On Tuesday, a judge from the state’s presiding court determined that the Correction Department of New York City had violated the law by not providing detainees with timely medical care. The decision was handed down on the same day that city officials and a federal monitor collaborated on a strategy to perhaps forestall a takeover of the notorious Rikers Island jail complex by the federal government.
The timming is questionable as the city seemed to time the release of this ’24 page’ plan at the exact same time as the State Supreme Court made its ruling, most likely in an effort to drown out the news story with a half harted attempt at gaining positive PR for the notorious jail that was in fact named after a slaver.
The verdict, which was handed down in the State Supreme Court in the Bronx, was the most recent court finding to show the ongoing crisis at Rikers, where poor management and absenteeism have resulted in some jail housing units being unattended, thereby allowing vicious violence to thrive. The lives of those being detained in such facilities have been put in danger by other inmates, and the officers working in the jail have not only failed to provide enough safety for the inmates, but they have also failed to ensure that the inmates receive treatment for their everyday illnesses.
The Legal Aid Society, an organization that advocates for people who are incarcerated, issued a statement in which it stated that “as today’s decision by the state court holding the Department of Correction in contempt of court makes clear, this administration’s inability to staff and manage its jails puts lives in danger every single day.” “We have yet to see the swift, decisive action necessary.”
Rikers Island Propaganda on Medical Care
A spokeswoman for the Department of Corrections named Latima Johnson stated that the organization was “dedicated to addressing these concerns.”
“Ensuring people in custody get timely medical care is and always has been a priority for the Department of Correction,” Ms. Johnson said.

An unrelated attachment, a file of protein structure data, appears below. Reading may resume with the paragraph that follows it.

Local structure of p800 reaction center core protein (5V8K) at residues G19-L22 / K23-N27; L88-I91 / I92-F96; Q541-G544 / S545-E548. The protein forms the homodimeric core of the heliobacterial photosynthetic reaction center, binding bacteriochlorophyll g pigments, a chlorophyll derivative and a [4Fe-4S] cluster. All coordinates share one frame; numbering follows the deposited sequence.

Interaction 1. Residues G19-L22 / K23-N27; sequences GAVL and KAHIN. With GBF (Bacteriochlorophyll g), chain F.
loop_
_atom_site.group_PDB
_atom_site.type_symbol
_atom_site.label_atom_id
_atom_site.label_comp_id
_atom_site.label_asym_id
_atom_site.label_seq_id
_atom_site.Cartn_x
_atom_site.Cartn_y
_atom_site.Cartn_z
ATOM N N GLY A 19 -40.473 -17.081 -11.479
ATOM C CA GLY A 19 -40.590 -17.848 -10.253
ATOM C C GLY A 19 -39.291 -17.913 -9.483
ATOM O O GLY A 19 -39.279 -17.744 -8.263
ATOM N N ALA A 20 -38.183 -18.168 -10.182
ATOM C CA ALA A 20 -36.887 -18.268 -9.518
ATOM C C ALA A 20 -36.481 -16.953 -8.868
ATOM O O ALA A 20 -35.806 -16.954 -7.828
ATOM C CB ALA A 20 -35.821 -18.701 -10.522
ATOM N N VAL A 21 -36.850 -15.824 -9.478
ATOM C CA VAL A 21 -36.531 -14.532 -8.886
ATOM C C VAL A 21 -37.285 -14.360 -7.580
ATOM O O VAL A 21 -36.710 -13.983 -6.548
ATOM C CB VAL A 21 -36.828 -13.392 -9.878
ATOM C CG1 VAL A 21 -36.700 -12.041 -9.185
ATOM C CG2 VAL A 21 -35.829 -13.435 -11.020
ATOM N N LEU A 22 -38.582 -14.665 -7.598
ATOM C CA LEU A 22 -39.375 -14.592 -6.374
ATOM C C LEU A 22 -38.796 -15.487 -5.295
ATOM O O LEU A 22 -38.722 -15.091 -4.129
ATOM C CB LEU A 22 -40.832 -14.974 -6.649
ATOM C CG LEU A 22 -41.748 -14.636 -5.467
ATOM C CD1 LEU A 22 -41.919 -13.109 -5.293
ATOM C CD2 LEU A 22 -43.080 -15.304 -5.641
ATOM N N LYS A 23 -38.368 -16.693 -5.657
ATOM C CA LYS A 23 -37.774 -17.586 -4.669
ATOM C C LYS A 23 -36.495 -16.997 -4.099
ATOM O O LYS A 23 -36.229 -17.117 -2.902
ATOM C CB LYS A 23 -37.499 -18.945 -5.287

The ruling that was handed down on Tuesday, which held the Correction Department in contempt, was centered on thousands of jail detainees who had complained of delays in receiving medical, dental, and mental health care, or of never receiving such care at all. The complaints centered on the Department of Correction.
According to the attorneys for the detainees, the inability to receive timely treatment for even relatively minor ailments has resulted in complications and medical emergencies. According to the attorneys, there have been other instances in which patients’ missed appointments have caused the surgical procedures to be postponed for a period of many months.
Detainees who require medical attention while incarcerated have two options: ask to be led to a clinic by a correction officer or call a hotline that is operated by Correctional Health Services, the city agency that is in charge of providing medical attention to those who are incarcerated.
But court records show that the lack of officers has led more detainees to rely on the hotline, with their access sometimes obstructed by gang members or by officers denying medical attention as a form of punishment.
A request for comment was made to the union that represents correction officers, but no response was given by the union’s spokesman.
The state judge Elizabeth A. Taylor has given the officials in charge of corrections thirty days to enhance access to care, or they will be subject to fines of one hundred dollars for each appointment that is missed from December 11 through January.
According to the attorneys representing the inmates, failure to comply might cost the city as much as $190,900 given that more than 1,900 medical appointments were not attended during that time period because correction officers were not available to function as escorts. The attorneys claimed that the money will be distributed to the prisoners.
Motion for Contempt
The attorneys representing the detainees who filed the motion for contempt stated that there had been an uptick in the number of missed medical visits since January. According to the statements made by the attorneys, there were over 8,400 incidents in February in which a detainee was not transported to a scheduled medical appointment. The number exceeded 12,700 in the month of March. Officials from the jail stated their belief that many of the detainees refused to be transported to their scheduled appointments at a recent meeting held by the City Council.